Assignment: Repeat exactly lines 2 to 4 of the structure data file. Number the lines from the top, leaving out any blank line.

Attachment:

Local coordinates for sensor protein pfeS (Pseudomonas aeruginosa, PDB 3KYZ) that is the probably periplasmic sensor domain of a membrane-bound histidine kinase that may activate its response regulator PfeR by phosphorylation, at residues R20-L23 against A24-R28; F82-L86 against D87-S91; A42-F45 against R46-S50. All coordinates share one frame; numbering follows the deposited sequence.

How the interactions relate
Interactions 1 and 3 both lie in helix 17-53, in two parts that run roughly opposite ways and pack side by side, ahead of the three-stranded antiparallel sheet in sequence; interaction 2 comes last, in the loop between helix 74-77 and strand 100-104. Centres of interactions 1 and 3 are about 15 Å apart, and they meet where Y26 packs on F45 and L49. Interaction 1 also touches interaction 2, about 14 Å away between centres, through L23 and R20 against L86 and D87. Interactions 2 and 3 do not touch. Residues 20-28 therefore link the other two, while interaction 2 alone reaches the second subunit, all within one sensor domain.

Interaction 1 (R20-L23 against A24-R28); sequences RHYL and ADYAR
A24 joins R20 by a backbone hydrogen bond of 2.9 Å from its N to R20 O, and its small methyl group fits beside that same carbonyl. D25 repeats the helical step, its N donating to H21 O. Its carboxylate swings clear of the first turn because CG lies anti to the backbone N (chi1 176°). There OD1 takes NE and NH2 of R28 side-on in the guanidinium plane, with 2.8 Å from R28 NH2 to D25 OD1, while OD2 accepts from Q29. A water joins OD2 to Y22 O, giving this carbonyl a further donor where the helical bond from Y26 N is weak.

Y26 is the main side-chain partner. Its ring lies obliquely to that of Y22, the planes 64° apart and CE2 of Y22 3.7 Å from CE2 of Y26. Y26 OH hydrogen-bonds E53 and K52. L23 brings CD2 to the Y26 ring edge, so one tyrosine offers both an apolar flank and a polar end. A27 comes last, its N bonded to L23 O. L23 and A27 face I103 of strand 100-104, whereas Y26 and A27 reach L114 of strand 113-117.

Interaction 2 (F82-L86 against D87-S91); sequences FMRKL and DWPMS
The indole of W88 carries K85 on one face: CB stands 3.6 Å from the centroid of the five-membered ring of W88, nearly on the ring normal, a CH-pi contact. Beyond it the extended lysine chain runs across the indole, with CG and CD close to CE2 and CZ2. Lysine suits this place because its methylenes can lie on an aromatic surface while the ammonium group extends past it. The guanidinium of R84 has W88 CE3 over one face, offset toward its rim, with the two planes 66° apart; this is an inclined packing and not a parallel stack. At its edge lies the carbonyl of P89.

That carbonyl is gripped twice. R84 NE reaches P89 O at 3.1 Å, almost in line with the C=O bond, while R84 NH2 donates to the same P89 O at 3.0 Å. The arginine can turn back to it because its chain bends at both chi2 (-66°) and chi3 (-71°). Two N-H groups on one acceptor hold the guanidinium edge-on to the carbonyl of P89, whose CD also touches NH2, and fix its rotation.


How the interactions relate
Interactions 1 and 3 both lie in helix 17-53, in two parts that run roughly opposite ways and pack side by side, ahead of the three-stranded antiparallel sheet in sequence; interaction 2 comes last, in the loop between helix 74-77 and strand 100-104. Centres of interactions 1 and 3 are about 15 Å apart, and they meet where Y26 packs on F45 and L49. Interaction 1 also touches interaction 2, about 14 Å away between centres, through L23 and R20 against L86 and D87. Interactions 2 and 3 do not touch. Residues 20-28 therefore link the other two, while interaction 2 alone reaches the second subunit, all within one sensor domain.

Interaction 1 (R20-L23 against A24-R28); sequences RHYL and ADYAR